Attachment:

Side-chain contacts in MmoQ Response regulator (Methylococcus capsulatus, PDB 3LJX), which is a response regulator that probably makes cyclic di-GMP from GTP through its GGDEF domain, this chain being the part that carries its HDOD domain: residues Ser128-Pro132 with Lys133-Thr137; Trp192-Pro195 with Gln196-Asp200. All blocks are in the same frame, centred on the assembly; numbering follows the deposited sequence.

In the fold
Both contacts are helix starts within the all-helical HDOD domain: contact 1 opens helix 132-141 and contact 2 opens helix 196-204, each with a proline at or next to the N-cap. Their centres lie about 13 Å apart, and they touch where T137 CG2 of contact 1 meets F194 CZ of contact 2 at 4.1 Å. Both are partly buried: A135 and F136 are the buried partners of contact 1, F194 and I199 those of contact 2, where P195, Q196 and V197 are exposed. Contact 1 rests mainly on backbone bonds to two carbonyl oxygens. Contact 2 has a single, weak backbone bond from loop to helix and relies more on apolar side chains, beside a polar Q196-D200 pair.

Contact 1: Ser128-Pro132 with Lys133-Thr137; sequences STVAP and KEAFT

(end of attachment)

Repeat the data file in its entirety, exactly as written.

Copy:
Side-chain contacts in MmoQ Response regulator (Methylococcus capsulatus, PDB 3LJX), which is a response regulator that probably makes cyclic di-GMP from GTP through its GGDEF domain, this chain being the part that carries its HDOD domain: residues Ser128-Pro132 with Lys133-Thr137; Trp192-Pro195 with Gln196-Asp200. All blocks are in the same frame, centred on the assembly; numbering follows the deposited sequence.

In the fold
Both contacts are helix starts within the all-helical HDOD domain: contact 1 opens helix 132-141 and contact 2 opens helix 196-204, each with a proline at or next to the N-cap. Their centres lie about 13 Å apart, and they touch where T137 CG2 of contact 1 meets F194 CZ of contact 2 at 4.1 Å. Both are partly buried: A135 and F136 are the buried partners of contact 1, F194 and I199 those of contact 2, where P195, Q196 and V197 are exposed. Contact 1 rests mainly on backbone bonds to two carbonyl oxygens. Contact 2 has a single, weak backbone bond from loop to helix and relies more on apolar side chains, beside a polar Q196-D200 pair.

Contact 1: Ser128-Pro132 with Lys133-Thr137; sequences STVAP and KEAFT